Reshma Ravishanker (Bengaluru)
Reeling under attacks from the opposition Congress party which has launched a highly effective ‘Pay CM — 40 percent accepted here’ poster campaign across the state to highlight rampant corruption in the state (last November the Karnataka State Contractors’ Association wrote directly to prime minister Narendra Modi complaining that government officials routinely extort 40 percent ‘commission’ on all government contracts and bills payable) and also accused by several private schools associations of pervasive corruption, Karnataka’s BJP government has sought to recover lost ground by announcing a slew of education initiatives.
On September 20, the state government tabled the State Universities (Amendment) Bill 2022, which proposes promotion of eight state government universities in Bidar, Haveri, Kodagu, Chamarajanagar, Hassan, Koppal, Mandya and Bagalkot districts. The estimated expenditure: Rs.112 crore over the next two years.
Moreover the BJP government’s populist statements of intent to reserve 75 percent of employment in government and private sector industry for natives of the state and making Kannada the sole language of administration are also being interpreted as desperate measures of the besieged BJP government readying for legislative assembly elections early next year.
Opposition Congress party leaders and academics have been quick to highlight that Karnataka already hosts 33 state universities beset with massive faculty shortages, rampant corruption in appointment of vice chancellors and faculty, obsolete curriculums and pedagogies and poor infrastructure. Consequently, admissions in government undergrad degree colleges affiliated with state-run universities are plummeting.
According to a report in The Hindu (September 30) 171 government degree colleges affiliated with state universities received less than 100 admission applications for the new academic year 2022-23, with three colleges reporting single digit admissions against 740 vacancies. Moreover, with the state’s BJP government being first off the blocks to implement the National Education Policy (NEP) 2020 in higher education institutions, university managements are confused and apprehensive about online admissions, teaching engineering programmes in Kannada etc.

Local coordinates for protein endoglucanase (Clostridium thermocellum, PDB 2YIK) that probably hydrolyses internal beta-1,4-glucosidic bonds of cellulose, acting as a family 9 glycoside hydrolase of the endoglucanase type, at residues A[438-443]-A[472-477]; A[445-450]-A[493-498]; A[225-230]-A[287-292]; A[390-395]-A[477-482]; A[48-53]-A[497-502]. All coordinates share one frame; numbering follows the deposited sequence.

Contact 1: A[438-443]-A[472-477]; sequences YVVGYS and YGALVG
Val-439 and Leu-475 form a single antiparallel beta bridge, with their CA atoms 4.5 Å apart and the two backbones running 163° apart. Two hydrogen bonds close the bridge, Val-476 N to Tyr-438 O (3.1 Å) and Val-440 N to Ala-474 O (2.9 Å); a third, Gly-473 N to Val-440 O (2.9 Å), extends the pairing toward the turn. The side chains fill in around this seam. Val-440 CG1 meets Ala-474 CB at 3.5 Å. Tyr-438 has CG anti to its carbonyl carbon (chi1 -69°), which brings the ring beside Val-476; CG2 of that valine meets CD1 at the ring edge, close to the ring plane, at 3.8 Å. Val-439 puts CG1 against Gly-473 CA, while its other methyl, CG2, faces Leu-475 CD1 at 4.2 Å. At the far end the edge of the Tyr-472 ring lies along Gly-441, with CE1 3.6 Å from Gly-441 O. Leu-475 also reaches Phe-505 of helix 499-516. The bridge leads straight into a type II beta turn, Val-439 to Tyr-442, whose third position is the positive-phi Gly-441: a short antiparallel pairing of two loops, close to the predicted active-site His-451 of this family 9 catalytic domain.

Simultaneously, Krishna Byre Gowda, a Congress party leader, has alleged “several irregularities and scams” in the appointment of vice chancellors and faculty at state universities, and rampant corruption that has resulted in “deterioration of higher education standards”. Moreover Congress state president Eshwar Khandre has accused the BJP government of auctioning posts of vice chancellors for Rs.5-20 crore.
Confronted with a barrage of criticism, higher education minister Dr. C.N. Ashwath Narayan admitted that 2,300 faculty positions are vacant in the state’s government colleges and varsities. Vice chancellors posts are also vacant in three varsities for over a year — in Gulbarga (Kalaburagi), Karnataka Folklore (Haveri) and Karnatak universities.
With Karnataka’s extant 33 universities and hundreds of affiliated colleges in a shambles and beset with funding, faculty and certification credibility problems, respected academics question the advisability of augmenting the number of new under-resourced universities dispensing poor quality education.
“The government should distribute available resources to strengthen existing state universities instead of promoting anaemic new higher education institutions. It should use the finances allocated to raise education standards, recruit qualified faculty and focus on research and development in existing higher education institutions which need immediate upgradation. A new vision document to transform and upgrade its public universities to global standards is the pressing need. New universities can wait,” says Dr. A.S. Seetharamu, former professor of education, Institute of Social & Economic Change, Bengaluru.
State government universities also need urgent revival and revitalisation because a rash of well-resourced private universities are flowering in the state. Over the past two decades, several new state-of-the-art private universities including Azim Premji, Presidency and Chanakya universities, have struck root. Sited on well-equipped campuses, they offer new-age study programmes, high quality faculty and campus placement services. Little wonder, even though they charge fees several multiples of state government institutions, they are becoming increasingly popular.
With Congress leader Rahul Gandhi’s Bharat Jodo (unite India) long march across the country having entered Karnataka at the time of writing and receiving enthusiastic public response, the future looks grim for the BJP government in the run-up to the legislative assembly election next summer.